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There's The Beef: UNR Scientist Develops A New Steak


University of Nevada, Reno/Mike Wolterbeek

Amilton de Mello, assistant professor of meat science and food safety, shows off the Bonanza Cut, a new specialty cut that has been used for ground meat and is now being considered one of the best, though comparatively quite small, high-end delicacy on par with filet mignon.

A new cut of beef has been discovered at the University of Nevada, Reno.

It’s called the Bonanza cut.

The cut was once used in ground beef, but is now considered a premium steak. It’s small, well-marbled and researchers say it rivals the filet mignon.

Amilton de Mello, the UNR meat scientist who developed the cut, explained that scientists don't truly "discover" cuts of meat. The cut is already there it has just been used for different purposes.

However, it has been a trend over the past 20 years to take another look at cuts of meat that were once passed over as not being tender enough to be considered steak.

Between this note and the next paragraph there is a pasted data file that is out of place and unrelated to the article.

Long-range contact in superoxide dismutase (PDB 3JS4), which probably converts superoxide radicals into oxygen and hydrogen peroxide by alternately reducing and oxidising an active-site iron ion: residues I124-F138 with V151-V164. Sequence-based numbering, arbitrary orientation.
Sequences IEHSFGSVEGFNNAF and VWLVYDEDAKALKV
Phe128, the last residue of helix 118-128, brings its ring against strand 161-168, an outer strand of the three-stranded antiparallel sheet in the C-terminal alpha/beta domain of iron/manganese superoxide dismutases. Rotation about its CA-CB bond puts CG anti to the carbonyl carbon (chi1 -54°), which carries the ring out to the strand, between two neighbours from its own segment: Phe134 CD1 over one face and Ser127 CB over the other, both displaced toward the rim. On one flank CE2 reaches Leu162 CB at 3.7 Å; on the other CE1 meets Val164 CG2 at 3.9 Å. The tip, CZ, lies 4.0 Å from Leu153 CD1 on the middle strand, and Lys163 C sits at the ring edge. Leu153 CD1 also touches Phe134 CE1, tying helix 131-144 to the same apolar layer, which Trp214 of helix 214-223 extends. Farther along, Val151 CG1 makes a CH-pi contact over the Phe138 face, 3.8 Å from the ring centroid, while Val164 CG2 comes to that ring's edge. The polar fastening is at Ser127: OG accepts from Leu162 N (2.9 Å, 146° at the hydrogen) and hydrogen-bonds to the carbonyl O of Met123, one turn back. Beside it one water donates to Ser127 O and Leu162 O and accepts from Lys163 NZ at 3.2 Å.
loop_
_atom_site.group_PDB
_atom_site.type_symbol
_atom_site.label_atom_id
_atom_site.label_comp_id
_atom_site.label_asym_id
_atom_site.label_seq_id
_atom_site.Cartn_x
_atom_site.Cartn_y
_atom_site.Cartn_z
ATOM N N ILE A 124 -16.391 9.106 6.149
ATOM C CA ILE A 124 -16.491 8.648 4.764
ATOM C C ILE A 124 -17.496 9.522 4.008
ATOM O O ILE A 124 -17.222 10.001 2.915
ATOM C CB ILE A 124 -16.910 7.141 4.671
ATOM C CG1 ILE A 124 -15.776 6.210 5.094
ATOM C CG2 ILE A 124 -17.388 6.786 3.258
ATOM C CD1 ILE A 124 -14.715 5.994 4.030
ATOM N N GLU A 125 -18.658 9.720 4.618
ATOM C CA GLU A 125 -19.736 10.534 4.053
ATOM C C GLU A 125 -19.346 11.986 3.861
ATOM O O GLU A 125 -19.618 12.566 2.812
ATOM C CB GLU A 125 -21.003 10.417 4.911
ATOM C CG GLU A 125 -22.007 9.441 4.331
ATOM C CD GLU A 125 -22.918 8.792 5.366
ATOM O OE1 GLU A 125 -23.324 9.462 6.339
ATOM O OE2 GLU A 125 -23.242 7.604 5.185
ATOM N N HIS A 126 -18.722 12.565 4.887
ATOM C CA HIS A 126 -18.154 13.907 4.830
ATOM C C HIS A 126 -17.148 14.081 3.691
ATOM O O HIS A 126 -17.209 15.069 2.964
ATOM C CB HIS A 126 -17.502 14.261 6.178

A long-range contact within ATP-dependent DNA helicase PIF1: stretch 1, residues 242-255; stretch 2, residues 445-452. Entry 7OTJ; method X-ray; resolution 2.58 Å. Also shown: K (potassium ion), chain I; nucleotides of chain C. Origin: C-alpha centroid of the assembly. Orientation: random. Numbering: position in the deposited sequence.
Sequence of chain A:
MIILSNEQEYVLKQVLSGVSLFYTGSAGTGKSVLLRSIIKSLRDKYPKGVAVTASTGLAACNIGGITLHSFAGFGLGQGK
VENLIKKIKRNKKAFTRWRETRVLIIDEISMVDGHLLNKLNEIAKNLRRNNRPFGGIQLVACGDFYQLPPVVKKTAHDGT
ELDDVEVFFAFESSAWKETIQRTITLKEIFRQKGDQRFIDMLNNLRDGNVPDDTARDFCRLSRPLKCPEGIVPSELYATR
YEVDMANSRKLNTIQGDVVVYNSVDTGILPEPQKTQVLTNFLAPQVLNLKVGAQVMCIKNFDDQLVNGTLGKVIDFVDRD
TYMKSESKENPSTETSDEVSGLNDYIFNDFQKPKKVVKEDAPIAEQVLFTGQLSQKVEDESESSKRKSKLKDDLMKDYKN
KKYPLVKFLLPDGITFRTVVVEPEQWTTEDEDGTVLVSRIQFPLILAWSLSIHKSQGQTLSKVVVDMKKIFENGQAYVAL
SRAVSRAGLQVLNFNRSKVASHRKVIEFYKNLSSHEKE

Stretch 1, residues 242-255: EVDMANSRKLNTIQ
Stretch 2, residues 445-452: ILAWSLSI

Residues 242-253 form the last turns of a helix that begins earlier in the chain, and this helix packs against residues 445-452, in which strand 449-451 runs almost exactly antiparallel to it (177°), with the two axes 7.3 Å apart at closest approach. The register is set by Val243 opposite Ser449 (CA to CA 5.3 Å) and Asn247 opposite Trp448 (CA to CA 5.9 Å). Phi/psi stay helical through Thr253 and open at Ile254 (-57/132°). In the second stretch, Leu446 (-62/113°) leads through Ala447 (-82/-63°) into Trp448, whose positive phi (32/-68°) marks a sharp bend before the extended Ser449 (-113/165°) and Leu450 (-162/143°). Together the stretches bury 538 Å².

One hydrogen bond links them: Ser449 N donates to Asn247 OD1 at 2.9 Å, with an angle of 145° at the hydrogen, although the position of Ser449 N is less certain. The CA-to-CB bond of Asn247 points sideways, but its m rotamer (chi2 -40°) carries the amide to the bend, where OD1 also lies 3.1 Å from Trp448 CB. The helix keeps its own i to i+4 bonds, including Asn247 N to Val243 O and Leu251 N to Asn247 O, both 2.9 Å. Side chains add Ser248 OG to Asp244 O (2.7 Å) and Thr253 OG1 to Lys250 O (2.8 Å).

“The industry knew it was there but nobody believed it could be marketed as a steak,” de Mello said.

But de Mello and others at UNR, took several samples of the piece of meat and checked it for tenderness. The result is the Bonanza cut. 

“It is part of the flatiron steak that stays on the rib after separation from the chuck,” he said. de Mello said all the effort to find new uses for cuts of meats helps everyone, especially steak lovers.

“You are basically providing to consumers different options that they can have better eating experiences,” he said, “When you add value in beef cuts, you ultimately generate a lot of good things for all sectors, including food service, consumers, retailers and the beef industry.”

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There is no word on when exactly you'll be able to try the new cut, but de Mello said there are some chefs already working on ways to prepare the new Bonanza cut. 


Amilton de Mello, assistant professor of meat science, UNR

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